The recent news about commencement speakers being scared away or disinvited or staying the course despite adversity or giving students a tongue-lashing might make you want to return to a commencement address from an earlier time.
That time was 1956, nearly a full sixty years ago. The place was Colby College in Waterville, Maine, and the speaker was the poet Robert Frost. What he had to say to the students there may surprise you. If you’d like to read his whole speech, go here, but the part that seems most interesting for today is the following portion, which I’ve condensed into short excerpts from the original:
Is our dream, our American dream—that I think Dreiser thought was “An American Tragedy”—is that dream over? Are we on a new dream?
Or is the Constitution something that isn’t performing—a sort of vanishing act, fading as we watch it, and turning into something else? When they call it “a living document,” that means they can have it any way they want it for this generation. That’s the danger…
Let me say what I’d do about it if I were you. I’d go back and read some of the “Federal Papers.” I’d go back and see whose dream it was. Plenty of time, you’ve got it all before you…
Another thing that I pick up…about freedom and equality. It occurred to me not so terribly long ago—rather recently—that the more equality I have, the less freedom I have. These two things balance each other.
If one party leans a little more towards the freedom—freedom of enterprise, freedom to assert yourself, freedom to achieve, freedom to win—the other comes in with the tone of mercy and says: “Let’s not let anybody get too far ahead. Let’s have a Sherman Act or something, to keep people from getting too rich.” That’s toward the equality, the fraternity of it.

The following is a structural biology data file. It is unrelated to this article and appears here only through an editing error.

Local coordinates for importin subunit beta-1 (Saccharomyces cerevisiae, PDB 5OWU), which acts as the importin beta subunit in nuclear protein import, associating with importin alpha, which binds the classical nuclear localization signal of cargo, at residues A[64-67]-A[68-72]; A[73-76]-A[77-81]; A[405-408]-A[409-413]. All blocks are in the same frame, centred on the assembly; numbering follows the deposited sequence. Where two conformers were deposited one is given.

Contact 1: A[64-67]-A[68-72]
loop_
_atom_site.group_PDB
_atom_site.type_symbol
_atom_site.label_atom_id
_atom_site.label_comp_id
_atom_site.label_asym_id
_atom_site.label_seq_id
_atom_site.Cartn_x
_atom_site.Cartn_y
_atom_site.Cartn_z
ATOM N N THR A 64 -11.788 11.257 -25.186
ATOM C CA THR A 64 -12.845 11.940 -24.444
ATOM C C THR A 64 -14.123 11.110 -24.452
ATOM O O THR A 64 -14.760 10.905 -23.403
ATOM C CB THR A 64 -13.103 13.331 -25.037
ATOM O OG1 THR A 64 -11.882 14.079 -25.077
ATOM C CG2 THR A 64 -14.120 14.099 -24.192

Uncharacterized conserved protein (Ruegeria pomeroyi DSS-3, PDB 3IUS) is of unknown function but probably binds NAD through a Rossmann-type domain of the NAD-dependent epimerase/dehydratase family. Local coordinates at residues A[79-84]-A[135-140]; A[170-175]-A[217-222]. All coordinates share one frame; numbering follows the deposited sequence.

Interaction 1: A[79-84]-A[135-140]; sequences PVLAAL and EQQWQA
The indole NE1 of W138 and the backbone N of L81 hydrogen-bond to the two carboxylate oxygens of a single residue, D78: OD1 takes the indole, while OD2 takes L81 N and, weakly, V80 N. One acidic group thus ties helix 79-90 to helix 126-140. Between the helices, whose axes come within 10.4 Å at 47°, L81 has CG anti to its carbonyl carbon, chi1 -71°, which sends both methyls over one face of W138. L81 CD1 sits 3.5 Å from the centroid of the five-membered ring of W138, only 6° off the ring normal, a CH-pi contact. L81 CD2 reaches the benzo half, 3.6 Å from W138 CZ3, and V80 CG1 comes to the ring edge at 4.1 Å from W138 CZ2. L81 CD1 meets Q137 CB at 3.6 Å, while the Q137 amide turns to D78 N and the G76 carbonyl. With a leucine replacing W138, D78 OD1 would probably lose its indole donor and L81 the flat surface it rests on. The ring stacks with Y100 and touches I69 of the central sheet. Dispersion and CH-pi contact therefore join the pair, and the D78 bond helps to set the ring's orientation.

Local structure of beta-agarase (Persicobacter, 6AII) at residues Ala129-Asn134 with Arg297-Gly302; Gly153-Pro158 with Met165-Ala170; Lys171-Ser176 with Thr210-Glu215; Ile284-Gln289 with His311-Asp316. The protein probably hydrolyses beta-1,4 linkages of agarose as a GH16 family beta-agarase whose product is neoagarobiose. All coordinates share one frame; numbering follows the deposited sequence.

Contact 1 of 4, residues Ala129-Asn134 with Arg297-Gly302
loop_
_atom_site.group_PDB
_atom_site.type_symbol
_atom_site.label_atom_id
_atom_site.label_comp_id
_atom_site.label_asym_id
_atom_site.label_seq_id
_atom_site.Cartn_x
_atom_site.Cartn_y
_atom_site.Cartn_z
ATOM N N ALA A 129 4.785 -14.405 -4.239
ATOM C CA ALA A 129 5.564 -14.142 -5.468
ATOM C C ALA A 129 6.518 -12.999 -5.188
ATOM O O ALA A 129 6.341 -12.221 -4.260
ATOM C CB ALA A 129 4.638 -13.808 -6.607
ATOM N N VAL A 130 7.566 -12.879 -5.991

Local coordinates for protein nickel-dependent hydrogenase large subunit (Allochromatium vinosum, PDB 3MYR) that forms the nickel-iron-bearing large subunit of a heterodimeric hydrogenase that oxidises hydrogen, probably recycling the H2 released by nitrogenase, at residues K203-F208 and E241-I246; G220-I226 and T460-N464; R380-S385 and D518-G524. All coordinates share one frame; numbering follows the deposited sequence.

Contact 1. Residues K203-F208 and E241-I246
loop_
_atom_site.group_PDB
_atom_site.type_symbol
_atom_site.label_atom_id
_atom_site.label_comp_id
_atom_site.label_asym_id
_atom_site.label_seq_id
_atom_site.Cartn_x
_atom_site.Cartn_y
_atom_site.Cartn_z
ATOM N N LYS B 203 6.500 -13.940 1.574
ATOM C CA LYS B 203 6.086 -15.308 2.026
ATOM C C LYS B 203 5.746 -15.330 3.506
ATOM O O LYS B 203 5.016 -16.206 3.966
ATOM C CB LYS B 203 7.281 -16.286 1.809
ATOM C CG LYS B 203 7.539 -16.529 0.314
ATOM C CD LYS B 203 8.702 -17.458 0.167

I didn’t know that for years, didn’t know that the more freedom I had, the less equality I could expect—somebody’d beat me and get ahead of me if we had freedom. (I’m willing to let him get ahead of me, if he can.)…
Can you imagine any poet giving a similar commencement speech today? In fact, I can hardly imagine anyone giving a similar commencement speech today, except at a conservative college. Frost also assumed a certain context for his listeners in the Colby graduating class of 1956—for example, that they knew something about who Dreiser and Paine and Madison might be, and he assumed that what these men said and thought might actually interest and inform them. I’m not at all sure that would be the perception now.
I’ll close with one more quote from Frost, who was an educator for many years of his long long life—not just a poet, although he was certainly that, and not just a farmer, although he did that too when a young man. He was a teacher at all levels: grade school, high school, and college. He was a teacher in many places. He was a teacher when he was obscure and when he was very very famous.
Here’s what he had to say about his attraction to teaching, from a lecture he gave in 1961 at the University of Minnesota:
I’m almost as interested in education as I am in poetry…I’ve had so much to do with education that I say I’m like some monkeys that Darwin tells about.
He showed them a bagful of snakes. And they looked at ’em and and shrieked and threw up their arms and fled. But they couldn’t stay away. They kept coming back and and looking in the bag at the snakes and throwing up their arms and shrieking and running away again.
That’s the way I’ve done for education, about the last fifty, sixty years—sixty, sixty-five years. And here I am again.
Frost died a little over a year later, at the age of 88.
[Featured image: Boston Globe]
[Neo-neocon is a writer with degrees in law and family therapy, who blogs at neo-neocon.]DONATE
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